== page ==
Dichter also took aim at the Edsel’s notorious front grill, which had, he said, become the butt of "antagonistic jokes and ridicule." He warned that it had helped to give the car a feminine image -- a problem in an era when men did most of the car buying. "It looks like a girl with her lips all puckered up waiting to be kissed," one interviewee related. Another explained that the grill made him feel that "if you get too close, it might scoop you up and suck you in," language that must have been all too clear for the Freudian-inclined Dichter. To counter these connotations, Dichter recommended giving the front end a "masculine, aggressive name," such as the "jet-intake" or altering the design "in order to effect a less passive and more aggressive appearance."

Ford inadvertently reinforced the Edsel’s feminine image through its own promotional material. One pamphlet, which promised that "more than any other car, you drive the Edsel by touch," intended to hint that the car was easy to operate. But by using the visual motif of a gloved female hand touching the car and its instruments, it only reinforced that the Edsel was for women. The gloved hand showed how to control the "Teletouch" gear shift located on the steering wheel, how to "position your seat at the flick of a switch," and even how it was possible to "lubricate your Edsel at the touch of a button."

Men may have been especially put off by the "speed warning light," which could be set to cast a "red glow over the speedometer if car speed exceeded your pre-set mile-per-hour limit." Presumably giving the female hand the power to control the car’s speed would not have been a selling point to male consumers who anticipated driving it! Little surprise that one male interviewee flatly told Dichter that the Edsel "isn’t a man’s car."

Dichter’s advice was a case of too little, too late. Ford eliminated the offending front grill, but otherwise failed at the greater challenge of successfully imagining whom the Edsel was for. The catalog for the 1960 line, the Edsel’s last, contained even greater confusion on the identity of its owners. Highlighting an elaborate color scheme to create "personality-planned interiors," Ford declared that the new Edsel was "for people who want fresh, good looks."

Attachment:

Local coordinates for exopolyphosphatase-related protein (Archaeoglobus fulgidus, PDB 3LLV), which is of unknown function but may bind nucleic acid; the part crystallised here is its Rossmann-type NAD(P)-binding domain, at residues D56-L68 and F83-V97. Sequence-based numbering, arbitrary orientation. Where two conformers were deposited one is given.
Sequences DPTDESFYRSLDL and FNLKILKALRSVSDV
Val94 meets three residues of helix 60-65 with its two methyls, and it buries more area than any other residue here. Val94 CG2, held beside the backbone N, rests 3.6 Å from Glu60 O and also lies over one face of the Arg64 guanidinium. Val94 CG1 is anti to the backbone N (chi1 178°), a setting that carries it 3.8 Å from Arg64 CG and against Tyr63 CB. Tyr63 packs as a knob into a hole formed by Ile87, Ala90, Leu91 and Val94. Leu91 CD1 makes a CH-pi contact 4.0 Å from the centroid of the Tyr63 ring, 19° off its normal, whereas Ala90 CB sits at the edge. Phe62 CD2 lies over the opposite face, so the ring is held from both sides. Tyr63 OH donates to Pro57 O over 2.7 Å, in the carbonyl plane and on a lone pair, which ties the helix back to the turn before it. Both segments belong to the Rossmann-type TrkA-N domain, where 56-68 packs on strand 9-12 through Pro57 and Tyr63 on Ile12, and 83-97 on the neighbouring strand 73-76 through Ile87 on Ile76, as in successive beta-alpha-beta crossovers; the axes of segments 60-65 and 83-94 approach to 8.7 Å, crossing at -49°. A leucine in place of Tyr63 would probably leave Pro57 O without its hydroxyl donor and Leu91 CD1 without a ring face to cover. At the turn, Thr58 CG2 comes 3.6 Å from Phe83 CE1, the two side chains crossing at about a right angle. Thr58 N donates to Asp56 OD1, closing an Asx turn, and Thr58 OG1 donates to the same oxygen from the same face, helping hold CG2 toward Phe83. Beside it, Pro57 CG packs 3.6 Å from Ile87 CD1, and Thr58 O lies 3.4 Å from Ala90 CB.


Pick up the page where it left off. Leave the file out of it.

So whom did the catalog include in this capacious category? A distinguished businessman driving the Edsel Ranger sedan (the same model suggested for hunters in 1958); a buffed water-skiing couple "who admire sports-car dash" enjoying their Edsel Ranger convertible; a fisherman using the Edsel Villager station wagon to get to his favorite stream; and "thrifty-minded" families who could fit everyone into the Edsel Villager nine-passenger station wagon. Purchasers could also choose from among 20 two-tone exterior color combinations, 14 solid exterior finishes and six interior fabric sets. Consumers responded to this "confused fog" by shunning the car, forcing Ford to cancel production before the 1961 model year.

While the Edsel is long gone, its unfortunate iconic place in our history remains secure.

(Roger Horowitz is associate director of the Center for the History of Business, Technology and Society at the Hagley Museum and Library in Wilmington, Delaware. The opinions expressed are his own.)

To contact the writer of this blog post: Roger Horowitz at rhorowitz@Hagley.org.

To contact the editor responsible for this blog post: Timothy Lavin at tlavin1@bloomberg.net.